My WHY

My kids

My hubby

My extended family

My health (mental, emotional, physical)

My students

To remember going to bed and what I said

To be productive at work

To wake up clear headed and energized

To sleep well

To pursue my hobbies and create new ones

To be able to exercise and push myself harder

To finish that book

To finish reading all of those wonderful books

Bed parties

Belly laughs

To shred the shame

To be my best

For happiness and peace

Diabetes Fun

I am not always proud of my parenting skills– I think that is normal and to be expected. Sometimes I lose my temper, or don’t follow through with things.. But I am doing the best that I can and at the end of the day my boys know that they are loved.

Having a child with a chronic illness can be extra challenging sometimes. Our son was diagnosed with Type 1 Diabetes when he was 13 years old. We were extremely lucky. His symptoms were found at a wellness visit and we were directed to the closest children’s hospital. We stayed for 3 days to get educated and we were well taken care of. Most of it seemed more like a hotel stay than being at the hospital. The Detroit Symphony Orchestra even came to the children’s floor to give a private concert. He wasn’t sick, he wasn’t in pain and while the diagnosis was a shock, I was completely grateful that he had an illness that could be completely controlled.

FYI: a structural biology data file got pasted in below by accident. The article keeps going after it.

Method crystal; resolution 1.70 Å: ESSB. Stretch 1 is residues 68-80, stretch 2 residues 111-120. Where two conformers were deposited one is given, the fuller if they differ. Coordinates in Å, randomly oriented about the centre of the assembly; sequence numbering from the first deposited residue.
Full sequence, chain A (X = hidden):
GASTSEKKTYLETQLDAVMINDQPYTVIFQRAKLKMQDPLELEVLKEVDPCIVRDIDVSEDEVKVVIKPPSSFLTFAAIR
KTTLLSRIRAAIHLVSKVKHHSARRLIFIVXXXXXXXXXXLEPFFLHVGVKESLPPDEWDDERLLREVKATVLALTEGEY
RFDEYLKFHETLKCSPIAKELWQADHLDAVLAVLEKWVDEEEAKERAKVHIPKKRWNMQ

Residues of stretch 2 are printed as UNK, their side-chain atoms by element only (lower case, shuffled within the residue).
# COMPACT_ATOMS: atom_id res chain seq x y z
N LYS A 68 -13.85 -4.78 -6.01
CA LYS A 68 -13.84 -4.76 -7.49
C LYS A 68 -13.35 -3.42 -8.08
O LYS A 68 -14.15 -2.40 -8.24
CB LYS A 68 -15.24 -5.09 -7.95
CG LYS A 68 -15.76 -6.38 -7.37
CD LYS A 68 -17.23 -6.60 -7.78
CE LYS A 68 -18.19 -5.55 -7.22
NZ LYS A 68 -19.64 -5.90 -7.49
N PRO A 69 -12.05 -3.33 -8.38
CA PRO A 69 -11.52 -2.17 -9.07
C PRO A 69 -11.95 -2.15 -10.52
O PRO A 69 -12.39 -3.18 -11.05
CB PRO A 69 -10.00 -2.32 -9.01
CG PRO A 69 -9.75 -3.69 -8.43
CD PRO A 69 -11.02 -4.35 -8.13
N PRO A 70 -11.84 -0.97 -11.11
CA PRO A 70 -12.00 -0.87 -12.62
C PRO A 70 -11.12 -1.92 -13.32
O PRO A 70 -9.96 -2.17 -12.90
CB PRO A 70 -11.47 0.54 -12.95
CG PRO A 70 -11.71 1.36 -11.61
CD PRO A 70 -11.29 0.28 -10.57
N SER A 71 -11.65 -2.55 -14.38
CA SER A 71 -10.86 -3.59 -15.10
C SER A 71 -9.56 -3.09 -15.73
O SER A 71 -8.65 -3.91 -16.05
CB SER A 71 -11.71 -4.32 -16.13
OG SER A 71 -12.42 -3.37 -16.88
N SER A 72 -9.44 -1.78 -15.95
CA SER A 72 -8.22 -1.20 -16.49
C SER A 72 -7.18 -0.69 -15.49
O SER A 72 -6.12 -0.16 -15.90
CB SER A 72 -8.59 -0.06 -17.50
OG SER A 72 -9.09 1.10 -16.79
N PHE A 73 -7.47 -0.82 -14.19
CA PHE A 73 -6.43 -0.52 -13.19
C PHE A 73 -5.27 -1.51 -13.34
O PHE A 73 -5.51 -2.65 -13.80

In the 2 years and 3 months that we’ve lived with diabetes, I think we’ve done just fine. It’s not always easy and we make mistakes, but we are doing the best that we can. And I am grateful that at age 15 he basically manages his diabetes without much help from us.

We have to get checkups every 3 months and they test his blood to see if his A1C has gone up or down or stayed the same. The lower the A1C, means his average blood sugar levels are ideal– so the goal is never to have an increased A1C.

Our drives to the hospital are sometimes stressful. He isn’t great about keeping his log updated (we religiously updated it that first year and constantly sent it to the hospital for them to monitor his numbers, but that becomes less necessary as time goes on and he’s able to change doses to meet his needs). So the drive can include me prodding him to backchecking his glucometer to update the log- plus me stressing to get him back to school- or home in time for the little one, etc. On my less than proud moments I might spend the drive lecturing him about high numbers he didn’t tell me about or not taking insulin BEFORE he eats.